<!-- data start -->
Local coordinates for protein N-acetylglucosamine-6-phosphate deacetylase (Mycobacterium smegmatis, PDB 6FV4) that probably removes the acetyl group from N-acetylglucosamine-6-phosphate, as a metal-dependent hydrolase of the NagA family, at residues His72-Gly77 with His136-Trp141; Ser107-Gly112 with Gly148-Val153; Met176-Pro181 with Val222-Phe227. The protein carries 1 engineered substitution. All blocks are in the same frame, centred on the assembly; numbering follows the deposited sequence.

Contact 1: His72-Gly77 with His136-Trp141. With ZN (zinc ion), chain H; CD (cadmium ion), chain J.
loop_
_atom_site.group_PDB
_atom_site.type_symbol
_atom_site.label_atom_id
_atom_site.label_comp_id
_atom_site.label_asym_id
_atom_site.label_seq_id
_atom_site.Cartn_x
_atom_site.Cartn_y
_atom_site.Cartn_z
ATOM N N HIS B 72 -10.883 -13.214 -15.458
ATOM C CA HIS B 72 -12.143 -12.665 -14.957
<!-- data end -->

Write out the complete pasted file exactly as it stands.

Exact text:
Local coordinates for protein N-acetylglucosamine-6-phosphate deacetylase (Mycobacterium smegmatis, PDB 6FV4) that probably removes the acetyl group from N-acetylglucosamine-6-phosphate, as a metal-dependent hydrolase of the NagA family, at residues His72-Gly77 with His136-Trp141; Ser107-Gly112 with Gly148-Val153; Met176-Pro181 with Val222-Phe227. The protein carries 1 engineered substitution. All blocks are in the same frame, centred on the assembly; numbering follows the deposited sequence.

Contact 1: His72-Gly77 with His136-Trp141. With ZN (zinc ion), chain H; CD (cadmium ion), chain J.
loop_
_atom_site.group_PDB
_atom_site.type_symbol
_atom_site.label_atom_id
_atom_site.label_comp_id
_atom_site.label_asym_id
_atom_site.label_seq_id
_atom_site.Cartn_x
_atom_site.Cartn_y
_atom_site.Cartn_z
ATOM N N HIS B 72 -10.883 -13.214 -15.458
ATOM C CA HIS B 72 -12.143 -12.665 -14.957